Efficacy of Proton Pump Inhibitor Therapy for Eosinophilic Oesophagitis in 630 Patients

Results From the EoE Connect Registry

Emilio J. Laserna-Mendieta; Sergio Casabona; Danila Guagnozzi; Edoardo Savarino; Antonia Perelló; Antonio Guardiola-Arévalo; Jesús Barrio; Isabel Pérez-Martínez; Anne Lund Krarup; Javier Alcedo; Susana de la Riva; Esther Rey-Iborra; Cecilio Santander; Ángel Arias; Alfredo J. Lucendo


Aliment Pharmacol Ther. 2020;52(5):798-807. 

In This Article

Abstract and Introduction


Background: Proton pump inhibitors (PPIs) are the most commonly used first-line therapy for patients with eosinophilic oesophagitis (EoE). However, many aspects related to PPIs in EoE are still unknown.

Aims: To assess the effectiveness of PPI therapy for EoE in real-world practice.

Methods: This cross-sectional study collected data on PPI efficacy from the multicentre EoE CONNECT database. Clinical remission was defined as a decrease of ≥50% in dysphagia symptom score; histological remission was defined as a peak eosinophil count below 15 eosinophils per high-power field. Factors associated with effectiveness of PPI therapy were identified by binary logistic regression multivariate analyses.

Results: Overall, 630 patients (76 children) received PPI as initial therapy (n = 600) or after failure to respond to other therapies (n = 30). PPI therapy achieved eosinophil density below 15 eosinophils per high-power field in 48.8% and a decreased symptom score in 71.0% of patients. More EoE patients with an inflammatory rather than stricturing phenotype accomplished clinico-histological remission after PPI therapy (OR 3.7; 95% CI, 1.4–9.5); as well as those who prolonged treatment length from 8 to 12 weeks (OR 2.7; 95% CI, 1.3–5.3). After achieving clinico-histological remission of EoE, PPI dosage reduction was effectively maintained in 69.9% of patients, but tended to be less effective among those with a stricturing phenotype.

Conclusions: Inflammatory EoE phenotype and treatment duration up to 12 weeks correlated with greater chance for inducing remission of EoE. A stricturing phenotype decreased response rates to PPI therapy both initially and in the long term.


Eosinophilic oesophagitis (EoE) is a chronic, immune-mediated inflammatory disease typically presenting with symptoms of oesophageal dysfunction and histologically characterised by a dense infiltration by eosinophils restricted to the oesophagus.[1] The natural history of EoE is defined by chronic or intermittent symptoms and persistence of inflammation over time,[2] which leads to oesophageal remodelling with collagen deposition, stricture formation and functional damage.[3,4] This fact, together with the impairment EoE produces on patients' health-related quality of life[5] indicates a need to treat symptomatic patients.

From being considered a refractory form of gastro-oesophageal reflux disease,[6] EoE was recognised early as a particular form of food allergy, triggered predominantly by food antigens,[7] and several modalities of dietary therapy demonstrated effectiveness in inducing disease remission.[8] In parallel, several trials showed that swallowed topic corticosteroids were also effective,[9,10] with oesophagus-targeted formulations providing better results.[11,12] Novel advanced therapies are being developed currently.[13] However, the aspect that has generated the most progress in the treatment of EoE in recent years is related to the use of proton pump inhibitors (PPIs).[14] Over the course of just a decade PPIs have gone from being an instrument to rule out gastro-oesophageal reflux disease as a cause of oesophageal eosinophilia,[15] to the defining factor of a new clinical entity called PPI-responsive oesophageal eosinophilia[16] and, finally, to constitute a true anti-inflammatory treatment for EoE.[1,17,18] The ability of PPIs to reduce both symptoms and eosinophilic infiltration in patients with EoE has been repeatedly documented.[19] The acid independent anti-inflammatory properties of PPIs were first demonstrated in EoE. PPI therapy significantly down-regulated oesophageal gene expression of eotaxin-3/CCL26 and T helper-2 cytokines interleukin (IL)-5 and IL-3 in biopsies from patients with EoE. This was also witnessed in patients treated with swallowed topic corticosteroids,[20] and both drugs showed overlapping effects in reversing the changes in the allergic oesophageal transcriptome that characterise EoE.[21]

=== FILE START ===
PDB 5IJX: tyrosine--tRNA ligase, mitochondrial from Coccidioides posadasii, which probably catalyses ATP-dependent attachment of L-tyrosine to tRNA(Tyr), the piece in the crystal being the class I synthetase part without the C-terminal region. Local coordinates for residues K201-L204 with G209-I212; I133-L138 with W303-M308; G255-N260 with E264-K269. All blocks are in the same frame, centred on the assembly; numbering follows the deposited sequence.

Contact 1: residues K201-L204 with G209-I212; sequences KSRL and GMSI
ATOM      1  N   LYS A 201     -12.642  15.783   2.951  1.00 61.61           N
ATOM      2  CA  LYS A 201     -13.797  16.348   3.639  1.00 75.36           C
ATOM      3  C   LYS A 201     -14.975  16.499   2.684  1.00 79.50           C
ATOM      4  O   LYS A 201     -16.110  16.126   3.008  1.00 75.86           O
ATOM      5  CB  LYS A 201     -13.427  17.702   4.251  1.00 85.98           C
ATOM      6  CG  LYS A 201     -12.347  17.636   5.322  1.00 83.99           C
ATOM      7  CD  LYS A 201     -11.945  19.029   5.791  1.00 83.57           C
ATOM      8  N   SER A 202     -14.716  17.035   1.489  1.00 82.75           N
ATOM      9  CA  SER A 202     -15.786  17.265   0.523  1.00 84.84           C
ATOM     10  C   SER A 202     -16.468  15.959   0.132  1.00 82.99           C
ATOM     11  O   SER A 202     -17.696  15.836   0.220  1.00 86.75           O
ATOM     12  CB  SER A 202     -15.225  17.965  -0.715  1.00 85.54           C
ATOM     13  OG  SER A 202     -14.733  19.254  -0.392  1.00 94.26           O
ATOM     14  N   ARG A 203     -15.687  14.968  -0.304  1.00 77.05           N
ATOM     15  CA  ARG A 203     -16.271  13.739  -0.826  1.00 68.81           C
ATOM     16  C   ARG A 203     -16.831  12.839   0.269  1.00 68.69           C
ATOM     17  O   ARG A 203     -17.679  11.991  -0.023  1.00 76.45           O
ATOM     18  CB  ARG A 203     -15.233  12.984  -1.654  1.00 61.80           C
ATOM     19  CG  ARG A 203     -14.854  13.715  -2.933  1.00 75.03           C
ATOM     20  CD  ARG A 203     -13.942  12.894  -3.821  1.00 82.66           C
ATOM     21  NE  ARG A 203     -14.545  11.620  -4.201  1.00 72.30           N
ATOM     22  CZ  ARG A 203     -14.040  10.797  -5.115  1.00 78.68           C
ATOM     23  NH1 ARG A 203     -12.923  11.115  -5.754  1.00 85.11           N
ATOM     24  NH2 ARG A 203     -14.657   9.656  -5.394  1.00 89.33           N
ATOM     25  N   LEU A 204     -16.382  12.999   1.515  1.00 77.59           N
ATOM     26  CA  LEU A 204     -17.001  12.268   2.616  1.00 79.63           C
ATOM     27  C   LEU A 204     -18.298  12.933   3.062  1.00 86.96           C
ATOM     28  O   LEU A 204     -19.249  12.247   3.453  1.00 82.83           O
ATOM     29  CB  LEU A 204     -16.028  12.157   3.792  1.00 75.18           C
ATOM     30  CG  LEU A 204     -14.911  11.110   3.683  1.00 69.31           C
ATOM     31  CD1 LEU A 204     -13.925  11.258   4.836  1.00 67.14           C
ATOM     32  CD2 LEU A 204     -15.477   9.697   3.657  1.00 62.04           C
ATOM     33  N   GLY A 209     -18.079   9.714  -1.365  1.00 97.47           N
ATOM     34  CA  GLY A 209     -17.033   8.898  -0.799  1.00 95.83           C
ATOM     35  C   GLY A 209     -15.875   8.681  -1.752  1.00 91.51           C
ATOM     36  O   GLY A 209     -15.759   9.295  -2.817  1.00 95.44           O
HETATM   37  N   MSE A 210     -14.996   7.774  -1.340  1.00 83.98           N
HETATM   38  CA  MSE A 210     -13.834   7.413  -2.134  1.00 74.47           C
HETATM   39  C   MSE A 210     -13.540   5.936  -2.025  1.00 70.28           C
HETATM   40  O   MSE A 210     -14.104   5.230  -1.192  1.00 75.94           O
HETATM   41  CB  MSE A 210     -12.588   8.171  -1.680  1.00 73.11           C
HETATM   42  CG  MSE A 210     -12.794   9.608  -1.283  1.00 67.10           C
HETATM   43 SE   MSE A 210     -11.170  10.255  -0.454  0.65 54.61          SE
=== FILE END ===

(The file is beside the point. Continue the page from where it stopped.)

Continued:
The ability of PPIs to rid a moderate proportion of patients with EoE of inflammation and symptoms through a cheap and, in general, safe drug has contributed to placing them as a first-line option for the treatment of EoE in patients of all ages, at the same level of swallowed topic steroids and elimination diets,[1] and has made PPIs the most frequently used initial treatment option in real clinical practice.[22] However, many of the aspects related to the efficacy of PPIs in EoE are still unknown, largely because all the evidence to date has been provided by observational studies, generally involving small numbers of patients.[23]

Through an analysis of EoE CONNECT, the largest multicentre registry of patients with EoE, this study aims to provide data on the efficacy of PPI treatment for EoE in actual clinical practice, and to help clarify some of the questions that remain regarding this anti-inflammatory treatment approach.